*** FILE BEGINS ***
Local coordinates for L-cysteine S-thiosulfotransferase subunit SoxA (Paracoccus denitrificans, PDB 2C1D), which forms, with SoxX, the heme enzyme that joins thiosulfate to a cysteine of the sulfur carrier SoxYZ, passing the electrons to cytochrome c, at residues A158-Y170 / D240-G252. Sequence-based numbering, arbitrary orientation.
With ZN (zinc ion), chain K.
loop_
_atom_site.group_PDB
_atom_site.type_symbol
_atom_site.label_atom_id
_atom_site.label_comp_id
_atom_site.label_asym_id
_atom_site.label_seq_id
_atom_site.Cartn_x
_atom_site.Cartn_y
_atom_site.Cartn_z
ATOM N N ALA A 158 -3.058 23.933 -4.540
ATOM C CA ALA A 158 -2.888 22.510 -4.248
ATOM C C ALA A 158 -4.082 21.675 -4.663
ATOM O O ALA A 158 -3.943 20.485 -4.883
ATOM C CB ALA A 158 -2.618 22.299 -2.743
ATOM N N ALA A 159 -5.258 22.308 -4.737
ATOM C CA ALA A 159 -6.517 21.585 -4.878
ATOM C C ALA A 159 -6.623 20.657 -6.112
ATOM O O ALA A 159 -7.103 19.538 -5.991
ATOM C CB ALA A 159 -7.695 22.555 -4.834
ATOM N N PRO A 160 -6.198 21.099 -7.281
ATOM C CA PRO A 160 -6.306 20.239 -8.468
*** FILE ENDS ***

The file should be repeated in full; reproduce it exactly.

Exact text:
Local coordinates for L-cysteine S-thiosulfotransferase subunit SoxA (Paracoccus denitrificans, PDB 2C1D), which forms, with SoxX, the heme enzyme that joins thiosulfate to a cysteine of the sulfur carrier SoxYZ, passing the electrons to cytochrome c, at residues A158-Y170 / D240-G252. Sequence-based numbering, arbitrary orientation.
With ZN (zinc ion), chain K.
loop_
_atom_site.group_PDB
_atom_site.type_symbol
_atom_site.label_atom_id
_atom_site.label_comp_id
_atom_site.label_asym_id
_atom_site.label_seq_id
_atom_site.Cartn_x
_atom_site.Cartn_y
_atom_site.Cartn_z
ATOM N N ALA A 158 -3.058 23.933 -4.540
ATOM C CA ALA A 158 -2.888 22.510 -4.248
ATOM C C ALA A 158 -4.082 21.675 -4.663
ATOM O O ALA A 158 -3.943 20.485 -4.883
ATOM C CB ALA A 158 -2.618 22.299 -2.743
ATOM N N ALA A 159 -5.258 22.308 -4.737
ATOM C CA ALA A 159 -6.517 21.585 -4.878
ATOM C C ALA A 159 -6.623 20.657 -6.112
ATOM O O ALA A 159 -7.103 19.538 -5.991
ATOM C CB ALA A 159 -7.695 22.555 -4.834
ATOM N N PRO A 160 -6.198 21.099 -7.281
ATOM C CA PRO A 160 -6.306 20.239 -8.468